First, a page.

February 14, 2014
Three kinds of people attend Hamilton Speed Dating. The people who show up drunk with their friends, looking for a laugh. The bemused people who have the distinctly uncomfortable look of someone not quite sure how they ended up here. And, of course, the small group of people who are both excited and hopeful that this might actually lead to something.
I’m comfortable counting myself in the second group. However, no matter how precisely defined these break-downs are on paper, a minute and a half into a lively conversation with an obviously buzzed hockey player about the relative advantages of Macs versus PCs, these careful constructions break down until it’s just a room full of people, trying their hardest to be liked.
I attended Speed Dating for the first time last semester, the fall of my junior year. A friend and I talked each other into showing up, and each of us wrote down a few names. If you don’t know, the way the program works is that you spend two minutes talking to each person, then you have the opportunity to write his or her name on a list. At the end of the evening, the organizers (the lovely Emily Palen and Ashley Williams, hosted by the endlessly encouraging Mitchell Sher) compare everyone’s lists. If you listed someone and they listed you as well, the organizers send you an email with that person’s contact information.
It’s a low stakes way to figure out if that math major from Albany who loves The Hangover is open to boning you. Neither my friend nor I got any matches, but we didn’t really care. I’m not one to regret an evening when it includes cookies and people forced to listen to my jokes.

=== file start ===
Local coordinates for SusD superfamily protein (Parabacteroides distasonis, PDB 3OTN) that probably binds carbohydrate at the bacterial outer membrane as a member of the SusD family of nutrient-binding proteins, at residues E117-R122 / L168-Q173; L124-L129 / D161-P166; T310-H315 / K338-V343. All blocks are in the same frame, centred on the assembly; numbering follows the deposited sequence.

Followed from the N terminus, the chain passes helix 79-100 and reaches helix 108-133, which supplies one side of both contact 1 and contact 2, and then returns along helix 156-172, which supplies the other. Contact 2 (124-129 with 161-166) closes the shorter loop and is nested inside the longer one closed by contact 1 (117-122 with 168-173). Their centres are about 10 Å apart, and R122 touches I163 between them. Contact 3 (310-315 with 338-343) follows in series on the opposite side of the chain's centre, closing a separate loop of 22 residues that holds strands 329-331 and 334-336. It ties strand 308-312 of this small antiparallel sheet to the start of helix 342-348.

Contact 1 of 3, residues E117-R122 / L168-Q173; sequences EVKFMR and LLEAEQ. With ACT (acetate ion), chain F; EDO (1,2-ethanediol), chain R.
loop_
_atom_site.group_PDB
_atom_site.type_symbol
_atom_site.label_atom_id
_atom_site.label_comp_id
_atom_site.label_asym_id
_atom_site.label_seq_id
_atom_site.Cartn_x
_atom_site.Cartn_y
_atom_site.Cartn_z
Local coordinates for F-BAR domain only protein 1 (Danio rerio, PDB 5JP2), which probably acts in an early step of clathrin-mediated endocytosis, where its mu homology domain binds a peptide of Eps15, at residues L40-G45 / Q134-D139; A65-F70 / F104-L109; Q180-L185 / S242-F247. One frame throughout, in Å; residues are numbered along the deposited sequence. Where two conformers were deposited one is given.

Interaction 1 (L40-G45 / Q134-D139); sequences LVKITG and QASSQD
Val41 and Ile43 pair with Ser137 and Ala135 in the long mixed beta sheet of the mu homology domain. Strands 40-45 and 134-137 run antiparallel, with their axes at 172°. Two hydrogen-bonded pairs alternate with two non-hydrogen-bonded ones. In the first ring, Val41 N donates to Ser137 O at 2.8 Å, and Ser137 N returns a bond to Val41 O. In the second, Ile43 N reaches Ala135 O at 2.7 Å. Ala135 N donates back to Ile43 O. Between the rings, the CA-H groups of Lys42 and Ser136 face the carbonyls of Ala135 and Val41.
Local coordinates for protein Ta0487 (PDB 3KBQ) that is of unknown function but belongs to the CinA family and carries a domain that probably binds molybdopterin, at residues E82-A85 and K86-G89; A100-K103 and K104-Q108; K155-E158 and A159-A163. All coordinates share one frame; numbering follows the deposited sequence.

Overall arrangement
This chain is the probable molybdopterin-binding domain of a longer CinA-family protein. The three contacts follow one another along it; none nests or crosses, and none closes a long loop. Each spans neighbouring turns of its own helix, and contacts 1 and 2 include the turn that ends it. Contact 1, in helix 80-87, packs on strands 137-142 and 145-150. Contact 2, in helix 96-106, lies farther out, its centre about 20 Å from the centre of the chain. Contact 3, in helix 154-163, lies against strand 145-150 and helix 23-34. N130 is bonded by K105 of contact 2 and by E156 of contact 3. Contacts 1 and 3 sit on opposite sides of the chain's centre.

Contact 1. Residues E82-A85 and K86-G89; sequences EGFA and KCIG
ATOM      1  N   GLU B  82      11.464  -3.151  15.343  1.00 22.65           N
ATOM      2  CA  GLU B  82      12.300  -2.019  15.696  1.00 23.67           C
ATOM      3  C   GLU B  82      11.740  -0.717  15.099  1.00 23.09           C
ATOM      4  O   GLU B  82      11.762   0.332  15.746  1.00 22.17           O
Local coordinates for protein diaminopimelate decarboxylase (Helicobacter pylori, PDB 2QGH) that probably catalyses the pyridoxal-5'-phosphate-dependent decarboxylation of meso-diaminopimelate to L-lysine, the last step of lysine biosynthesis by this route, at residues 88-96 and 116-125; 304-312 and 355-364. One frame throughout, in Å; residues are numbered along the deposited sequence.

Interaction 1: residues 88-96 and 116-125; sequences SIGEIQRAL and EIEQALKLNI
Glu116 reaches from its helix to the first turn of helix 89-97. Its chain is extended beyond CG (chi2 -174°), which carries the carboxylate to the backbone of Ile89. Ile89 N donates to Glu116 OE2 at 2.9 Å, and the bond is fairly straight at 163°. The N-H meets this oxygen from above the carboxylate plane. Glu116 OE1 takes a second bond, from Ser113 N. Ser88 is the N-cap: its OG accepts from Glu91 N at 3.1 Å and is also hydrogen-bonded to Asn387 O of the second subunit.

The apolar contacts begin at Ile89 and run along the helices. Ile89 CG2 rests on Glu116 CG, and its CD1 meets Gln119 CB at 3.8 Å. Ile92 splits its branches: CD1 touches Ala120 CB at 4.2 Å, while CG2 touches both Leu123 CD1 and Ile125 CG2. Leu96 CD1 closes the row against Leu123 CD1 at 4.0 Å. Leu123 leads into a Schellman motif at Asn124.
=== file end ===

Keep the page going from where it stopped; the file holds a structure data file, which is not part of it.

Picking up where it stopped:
I’m the type of person who is best in two minute increments; it gives me time to make a few puns, give a few compliments, and the conversation ends before I can do anything too weird to fill awkward silences, like pulling out my phone to share pictures of my dead dog. Describing me as “quirky” would be the kindest way to put it, but this works in my favor in situations where simply keeping the conversation going is the goal.
Regardless of which of my contrived categories of Speed Dater they fall into, every person I’ve been on a “date” with has been immersed in the conversation and has expressed genuine interest in my life, or else has put in the effort to fake it well. This is not a testament to my feminine wiles, as great as they may be. Perhaps it’s just due to each of our deeply ingrained need for affirmation, to be liked. However, I like to think that it’s due to our inherent inclination to connect with others. It’s a need that’s easy to ignore in winter, as we pass each other with heads bent against the snow on Martin’s Way. Sometimes we need to be reminded by some ’90s pop music and a timer.
Addendum: Sabrina got a match at speed dating! She also claims that she’s “way too much of a wimp to do anything about it,” though her editor respectfully disagrees.